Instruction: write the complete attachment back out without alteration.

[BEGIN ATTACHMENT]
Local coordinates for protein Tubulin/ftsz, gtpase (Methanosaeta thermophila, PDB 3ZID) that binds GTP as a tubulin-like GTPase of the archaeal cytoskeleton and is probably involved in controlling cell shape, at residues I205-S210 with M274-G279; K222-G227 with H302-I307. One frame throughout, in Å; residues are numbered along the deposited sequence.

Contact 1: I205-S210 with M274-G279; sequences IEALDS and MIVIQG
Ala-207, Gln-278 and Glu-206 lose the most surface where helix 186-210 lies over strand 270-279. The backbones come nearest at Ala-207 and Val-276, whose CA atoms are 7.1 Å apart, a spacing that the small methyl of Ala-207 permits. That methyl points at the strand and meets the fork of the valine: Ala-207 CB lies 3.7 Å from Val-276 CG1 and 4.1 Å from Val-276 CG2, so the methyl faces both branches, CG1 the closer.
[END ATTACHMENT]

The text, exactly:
Local coordinates for protein Tubulin/ftsz, gtpase (Methanosaeta thermophila, PDB 3ZID) that binds GTP as a tubulin-like GTPase of the archaeal cytoskeleton and is probably involved in controlling cell shape, at residues I205-S210 with M274-G279; K222-G227 with H302-I307. One frame throughout, in Å; residues are numbered along the deposited sequence.

Contact 1: I205-S210 with M274-G279; sequences IEALDS and MIVIQG
Ala-207, Gln-278 and Glu-206 lose the most surface where helix 186-210 lies over strand 270-279. The backbones come nearest at Ala-207 and Val-276, whose CA atoms are 7.1 Å apart, a spacing that the small methyl of Ala-207 permits. That methyl points at the strand and meets the fork of the valine: Ala-207 CB lies 3.7 Å from Val-276 CG1 and 4.1 Å from Val-276 CG2, so the methyl faces both branches, CG1 the closer.